From Comcast to Hawaiian Telcom: Tracking the top 16 residential broadband service providers in Q3 2017

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Who has the most wireline broadband subscribers? Cable and telecom carriers continue to expand their broadband footprints using a mix of copper, HFC and fiber technologies to satisfy consumers' desire for higher speed offerings.

We are tracking the top 16 broadband providers in the third quarter. This list includes the top telco and cable operators, which are ranked by the total number of broadband subscribers they had as of the end of the third quarter.

Also, be sure to check out to see how the results compare to our report from the second quarter of 2017.

In this quarterly report we track three main metrics:

Total broadband subscribers: Here we looked at the total number of subscribers these 15 providers had as of the end of the quarter. In the broadband race, it’s clear that cable has the upper hand, controlling of the U.S. residential broadband market. This segment was led by Comcast and Charter, which current have 23.5 and 22.3 million subscribers, respectively.

However, recent research from Leichtman Research Group revealed that there’s clearly a divide between cable operators and telcos. In the third-quarter, the largest U.S. cable operators added about 540,000 subscribers, accounting for 69% of the net additions during the period.

By contrast, the top telcos lost about 155,000 subscribers in 3Q 2017—like the loss of about 150,000 broadband subscribers in the same period a year ago. Telcos have had combined net broadband losses in each of the past six quarters

In the first three quarters of 2017, cable companies added about 2 million broadband subscribers, while telcos lost about 430,000 subscribers.

"Over the past year, cable companies added about than 2.86 million broadband subscribers, accounting for 124% of the 2.3 million net broadband additions,” said Bruce Leichtman, president and principal analyst for LRG.

Broadband additions, losses: Cable upper hand during the second quarter, with seven U.S. cable companies signing up residential high-speed internet users in the second quarter. Charter Communications reported the biggest growth at 249,000 subscribers followed by Comcast with 214,000 new subscribers. Cable’s aggressive DOCSIS 3.1 rollouts, which enable operators to deliver 1 Gbps over existing HFC infrastructure, continue to make cable a force telcos find hard to compete with on the speed front.

The effect of cable’s DOCSIS 3.1 drive was clearly felt by traditional telcos, which lost more wireline broadband users. A big piece of this for large telcos such as AT&T and Verizon was the decline of DSL subscribers. AT&T and Verizon gained 125,000 IP broadband subscribers and 66,000 Fios subscribers, but lost 96,000 and 76,000 legacy DSL subscribers during the third quarter. CenturyLink followed closely behind, losing 101,000 broadband subscribers in the third quarter, while Frontier Communications bled an additional 63,000 broadband users—an improvement over the second quarter.

Smaller, but growing telcos like Consolidated, also made a strong push in the third-quarter. By completing its acquisition of FairPoint Communications, Consolidated surpassed WideOpenWest (WOW) as the 11th largest broadband provider with a new total of 748,00 subscribers.

Take a look at the chart below to get a glimpse into how these providers performed during the third quarter. These rankings were calculated from collecting information from each service provider's quarterly earnings reports.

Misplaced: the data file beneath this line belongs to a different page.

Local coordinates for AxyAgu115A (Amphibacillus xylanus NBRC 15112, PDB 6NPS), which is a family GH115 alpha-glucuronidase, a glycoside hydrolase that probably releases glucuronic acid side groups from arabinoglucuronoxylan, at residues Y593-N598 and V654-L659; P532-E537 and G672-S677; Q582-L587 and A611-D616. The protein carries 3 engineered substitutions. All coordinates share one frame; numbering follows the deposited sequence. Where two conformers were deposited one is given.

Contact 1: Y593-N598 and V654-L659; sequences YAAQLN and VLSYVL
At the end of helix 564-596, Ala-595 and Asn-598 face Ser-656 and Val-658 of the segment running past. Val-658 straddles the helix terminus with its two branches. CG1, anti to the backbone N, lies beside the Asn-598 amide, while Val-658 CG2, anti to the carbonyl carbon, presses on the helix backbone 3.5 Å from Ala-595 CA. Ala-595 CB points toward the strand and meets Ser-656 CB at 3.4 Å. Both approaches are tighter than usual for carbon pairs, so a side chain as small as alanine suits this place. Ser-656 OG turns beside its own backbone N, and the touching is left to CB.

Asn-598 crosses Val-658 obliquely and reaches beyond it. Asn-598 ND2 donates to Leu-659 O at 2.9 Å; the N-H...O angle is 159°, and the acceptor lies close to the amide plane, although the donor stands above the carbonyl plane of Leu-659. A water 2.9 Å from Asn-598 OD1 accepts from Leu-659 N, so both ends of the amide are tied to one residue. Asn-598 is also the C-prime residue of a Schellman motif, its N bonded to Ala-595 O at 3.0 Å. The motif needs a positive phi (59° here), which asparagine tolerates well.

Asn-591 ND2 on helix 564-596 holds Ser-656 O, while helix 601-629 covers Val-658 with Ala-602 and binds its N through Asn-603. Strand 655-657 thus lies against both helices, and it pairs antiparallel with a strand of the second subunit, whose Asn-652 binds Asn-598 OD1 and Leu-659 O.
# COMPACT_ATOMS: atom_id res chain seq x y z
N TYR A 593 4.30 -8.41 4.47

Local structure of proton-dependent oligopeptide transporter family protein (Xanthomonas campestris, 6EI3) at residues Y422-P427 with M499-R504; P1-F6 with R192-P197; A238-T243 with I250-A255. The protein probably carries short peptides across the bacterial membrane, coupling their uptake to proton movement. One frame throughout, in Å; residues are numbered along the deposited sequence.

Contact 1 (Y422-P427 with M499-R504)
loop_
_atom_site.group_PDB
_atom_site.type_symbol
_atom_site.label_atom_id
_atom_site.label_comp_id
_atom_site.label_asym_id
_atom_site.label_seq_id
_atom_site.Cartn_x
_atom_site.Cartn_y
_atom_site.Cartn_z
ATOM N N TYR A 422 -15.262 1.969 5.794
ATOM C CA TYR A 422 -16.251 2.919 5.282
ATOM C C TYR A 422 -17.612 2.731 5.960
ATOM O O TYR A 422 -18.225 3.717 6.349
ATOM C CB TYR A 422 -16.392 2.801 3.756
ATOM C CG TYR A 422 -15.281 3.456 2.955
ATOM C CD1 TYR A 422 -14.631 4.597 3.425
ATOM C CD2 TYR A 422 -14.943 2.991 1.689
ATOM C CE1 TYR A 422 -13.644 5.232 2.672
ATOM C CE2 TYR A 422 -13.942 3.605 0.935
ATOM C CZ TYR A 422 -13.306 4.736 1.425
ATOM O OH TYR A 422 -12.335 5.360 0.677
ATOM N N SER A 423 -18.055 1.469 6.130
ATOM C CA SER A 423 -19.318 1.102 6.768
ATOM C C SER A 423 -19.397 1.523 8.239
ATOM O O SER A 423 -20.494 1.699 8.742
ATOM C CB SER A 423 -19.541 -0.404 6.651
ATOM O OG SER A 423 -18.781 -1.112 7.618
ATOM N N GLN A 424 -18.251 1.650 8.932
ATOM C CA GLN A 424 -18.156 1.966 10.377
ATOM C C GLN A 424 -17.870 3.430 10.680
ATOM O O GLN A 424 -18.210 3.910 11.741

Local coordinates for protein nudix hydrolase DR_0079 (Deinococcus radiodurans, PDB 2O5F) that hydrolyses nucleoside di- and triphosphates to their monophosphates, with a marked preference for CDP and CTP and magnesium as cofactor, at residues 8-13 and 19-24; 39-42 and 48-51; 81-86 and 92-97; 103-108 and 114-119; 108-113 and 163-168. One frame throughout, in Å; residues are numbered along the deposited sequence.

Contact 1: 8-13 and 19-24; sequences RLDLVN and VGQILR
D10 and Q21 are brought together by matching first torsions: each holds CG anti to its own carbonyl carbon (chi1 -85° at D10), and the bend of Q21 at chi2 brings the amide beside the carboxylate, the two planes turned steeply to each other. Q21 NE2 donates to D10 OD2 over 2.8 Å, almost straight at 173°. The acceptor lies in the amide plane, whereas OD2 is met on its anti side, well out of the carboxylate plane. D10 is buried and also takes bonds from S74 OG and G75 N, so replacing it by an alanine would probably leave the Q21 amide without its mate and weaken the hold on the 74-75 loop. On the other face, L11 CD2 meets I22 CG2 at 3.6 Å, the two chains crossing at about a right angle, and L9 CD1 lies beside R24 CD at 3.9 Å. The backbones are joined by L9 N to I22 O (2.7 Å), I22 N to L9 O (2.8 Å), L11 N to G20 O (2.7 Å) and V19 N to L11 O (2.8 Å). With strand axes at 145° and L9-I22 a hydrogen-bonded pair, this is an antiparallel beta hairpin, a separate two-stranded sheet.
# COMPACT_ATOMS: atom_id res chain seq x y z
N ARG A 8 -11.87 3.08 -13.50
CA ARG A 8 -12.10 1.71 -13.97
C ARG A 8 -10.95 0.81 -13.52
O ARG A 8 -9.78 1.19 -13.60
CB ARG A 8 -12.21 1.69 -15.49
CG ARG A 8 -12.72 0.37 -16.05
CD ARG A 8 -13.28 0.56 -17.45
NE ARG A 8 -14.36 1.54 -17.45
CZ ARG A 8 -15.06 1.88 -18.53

Top U.S. Wireline Broadband Carrier Metrics Q3 2017        
(ranking by total subscribers, losses/gains, revenue)        
Service provider Total broadband subs Subs added/lost Broadband Revenue Provider Type
         
1. Comcast 23.5M 214K $3.41B cable MSO
2. Charter 22.3M 249K $3.6B cable MSO
3. AT&T 14.3M 125K* $1.92B telco
4. Verizon  6.97M 66K** $2.94B telco
5. CenturyLink 5.76M (101K) $673M telco
6. Cox Communications 4.86M*** 40K not reported cable MSO
7. Frontier  4M (63K) $956M telco
8. Altice USA 4M 17K $646.1M cable MSO
9. Mediacom 1.19M 9K $169M cable MSO
10. Windstream 1.02M (8K) $26.5M telco
11. Consolidated 784K**** 301K $87.6M telco
12. WOW!  730K (2K)   cable MSO
13. Cable One 472K (3K) $109.3M cable MSO
14. TDS Telecom 374K***** (4K) $123M telco 
15. Cincinnati Bell 221K 7K $32.2M telco
16. Hawaiian Telcom 91K -400 $6.64M telco

We track two main types of service providers that are providing wireline residential broadband services:

ILECs: Traditional telcos are at a crossroads. As more customers want higher speeds, this group has two options: shorten copper loops to deliver VDSL2 or Gfast, or deploy FTTH. AT&T and CenturyLink, two carriers with sizable copper plant infrastructure, have been deploying a mix of copper-based technology and FTTH. AT&T has committed to build fiber to over 12 million homes by 2019, while CenturyLink has built out FTTH to over 1 million homes and has set a broader goal to provide 90% of homes passed with 40 Mbps, 70% of homes and businesses passed with 100 Mbps and over 20% with 1 Gbps or higher.

Cable MSOs: Cable MSOs made their broadband business by delivering broadband over existing HFC facilities. The advent of DOCSIS 3.1 enabled them to offer 1 Gbps. Being able to leverage the Other cable MSOs like Altice are opting to move toward an all-FTTH approach. The service provider is on track to deploy fiber to 1 million newly constructed homes in New York, New Jersey and Connecticut by the end of 2018.

* lost 96K DSL subs
** lost 76K DSL subs
*** LRG estimates
**** purchased FairPoint
***** includes wireline telco and cable broadband

This feature was updated to include TDS Telecom's residential broadband numbers.